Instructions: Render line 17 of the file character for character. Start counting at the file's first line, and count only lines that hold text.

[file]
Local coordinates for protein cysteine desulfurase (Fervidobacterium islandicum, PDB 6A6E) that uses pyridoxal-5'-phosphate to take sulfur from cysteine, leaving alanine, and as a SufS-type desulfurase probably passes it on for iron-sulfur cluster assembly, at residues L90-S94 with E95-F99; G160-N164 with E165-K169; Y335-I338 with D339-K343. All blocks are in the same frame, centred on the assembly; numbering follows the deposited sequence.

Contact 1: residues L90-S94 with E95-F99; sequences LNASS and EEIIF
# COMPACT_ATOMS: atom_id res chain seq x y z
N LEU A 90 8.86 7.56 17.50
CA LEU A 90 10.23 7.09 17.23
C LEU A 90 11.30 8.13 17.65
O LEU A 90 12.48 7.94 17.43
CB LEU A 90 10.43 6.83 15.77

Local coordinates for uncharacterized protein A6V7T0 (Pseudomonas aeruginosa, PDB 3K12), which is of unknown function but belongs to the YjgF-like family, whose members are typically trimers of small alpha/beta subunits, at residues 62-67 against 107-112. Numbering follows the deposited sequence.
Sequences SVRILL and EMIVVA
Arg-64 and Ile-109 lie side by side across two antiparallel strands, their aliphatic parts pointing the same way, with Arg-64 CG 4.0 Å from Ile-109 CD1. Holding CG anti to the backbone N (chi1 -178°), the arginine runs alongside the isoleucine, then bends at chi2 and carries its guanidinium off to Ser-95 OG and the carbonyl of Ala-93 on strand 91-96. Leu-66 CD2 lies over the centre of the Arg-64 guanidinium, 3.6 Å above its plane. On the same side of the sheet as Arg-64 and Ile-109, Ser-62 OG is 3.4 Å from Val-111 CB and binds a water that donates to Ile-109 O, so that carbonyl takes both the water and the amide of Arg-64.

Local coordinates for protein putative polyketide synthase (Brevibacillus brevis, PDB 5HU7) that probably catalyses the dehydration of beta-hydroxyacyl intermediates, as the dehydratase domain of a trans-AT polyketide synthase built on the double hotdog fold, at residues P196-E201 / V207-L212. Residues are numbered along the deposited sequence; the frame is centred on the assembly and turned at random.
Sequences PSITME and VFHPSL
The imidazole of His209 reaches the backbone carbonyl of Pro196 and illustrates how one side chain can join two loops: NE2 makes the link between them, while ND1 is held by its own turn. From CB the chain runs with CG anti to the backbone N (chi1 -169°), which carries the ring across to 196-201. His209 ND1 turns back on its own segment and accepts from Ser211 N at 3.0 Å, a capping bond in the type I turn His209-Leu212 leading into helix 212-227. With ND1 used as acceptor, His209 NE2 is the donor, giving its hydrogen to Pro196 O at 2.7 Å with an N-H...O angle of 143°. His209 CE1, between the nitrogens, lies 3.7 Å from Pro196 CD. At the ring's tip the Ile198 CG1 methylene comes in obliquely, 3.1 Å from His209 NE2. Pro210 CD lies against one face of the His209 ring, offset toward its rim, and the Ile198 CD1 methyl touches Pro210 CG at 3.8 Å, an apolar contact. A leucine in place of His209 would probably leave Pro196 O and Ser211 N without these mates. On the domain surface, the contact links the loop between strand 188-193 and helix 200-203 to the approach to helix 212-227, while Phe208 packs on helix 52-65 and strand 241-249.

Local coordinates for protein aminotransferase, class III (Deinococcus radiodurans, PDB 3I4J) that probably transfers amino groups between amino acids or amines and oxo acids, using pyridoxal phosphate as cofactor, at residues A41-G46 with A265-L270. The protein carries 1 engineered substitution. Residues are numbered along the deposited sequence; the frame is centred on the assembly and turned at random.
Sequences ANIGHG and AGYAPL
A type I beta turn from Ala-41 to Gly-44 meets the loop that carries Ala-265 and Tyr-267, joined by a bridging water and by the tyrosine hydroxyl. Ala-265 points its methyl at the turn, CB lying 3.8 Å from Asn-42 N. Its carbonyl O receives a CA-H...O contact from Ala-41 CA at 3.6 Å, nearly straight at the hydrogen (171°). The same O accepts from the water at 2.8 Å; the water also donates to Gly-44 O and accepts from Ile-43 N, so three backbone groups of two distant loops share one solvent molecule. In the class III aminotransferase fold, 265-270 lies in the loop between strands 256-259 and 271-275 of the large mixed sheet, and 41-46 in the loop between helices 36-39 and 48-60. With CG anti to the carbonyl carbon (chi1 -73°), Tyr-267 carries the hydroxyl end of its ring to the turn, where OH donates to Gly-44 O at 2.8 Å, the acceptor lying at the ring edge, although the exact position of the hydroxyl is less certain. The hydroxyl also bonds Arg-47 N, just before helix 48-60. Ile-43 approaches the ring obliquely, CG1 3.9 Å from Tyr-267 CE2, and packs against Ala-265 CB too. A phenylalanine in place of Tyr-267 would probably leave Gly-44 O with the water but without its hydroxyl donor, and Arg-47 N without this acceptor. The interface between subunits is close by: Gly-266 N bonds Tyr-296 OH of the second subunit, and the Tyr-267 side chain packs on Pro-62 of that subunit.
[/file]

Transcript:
A type I beta turn from Ala-41 to Gly-44 meets the loop that carries Ala-265 and Tyr-267, joined by a bridging water and by the tyrosine hydroxyl. Ala-265 points its methyl at the turn, CB lying 3.8 Å from Asn-42 N. Its carbonyl O receives a CA-H...O contact from Ala-41 CA at 3.6 Å, nearly straight at the hydrogen (171°). The same O accepts from the water at 2.8 Å; the water also donates to Gly-44 O and accepts from Ile-43 N, so three backbone groups of two distant loops share one solvent molecule. In the class III aminotransferase fold, 265-270 lies in the loop between strands 256-259 and 271-275 of the large mixed sheet, and 41-46 in the loop between helices 36-39 and 48-60. With CG anti to the carbonyl carbon (chi1 -73°), Tyr-267 carries the hydroxyl end of its ring to the turn, where OH donates to Gly-44 O at 2.8 Å, the acceptor lying at the ring edge, although the exact position of the hydroxyl is less certain. The hydroxyl also bonds Arg-47 N, just before helix 48-60. Ile-43 approaches the ring obliquely, CG1 3.9 Å from Tyr-267 CE2, and packs against Ala-265 CB too. A phenylalanine in place of Tyr-267 would probably leave Gly-44 O with the water but without its hydroxyl donor, and Arg-47 N without this acceptor. The interface between subunits is close by: Gly-266 N bonds Tyr-296 OH of the second subunit, and the Tyr-267 side chain packs on Pro-62 of that subunit.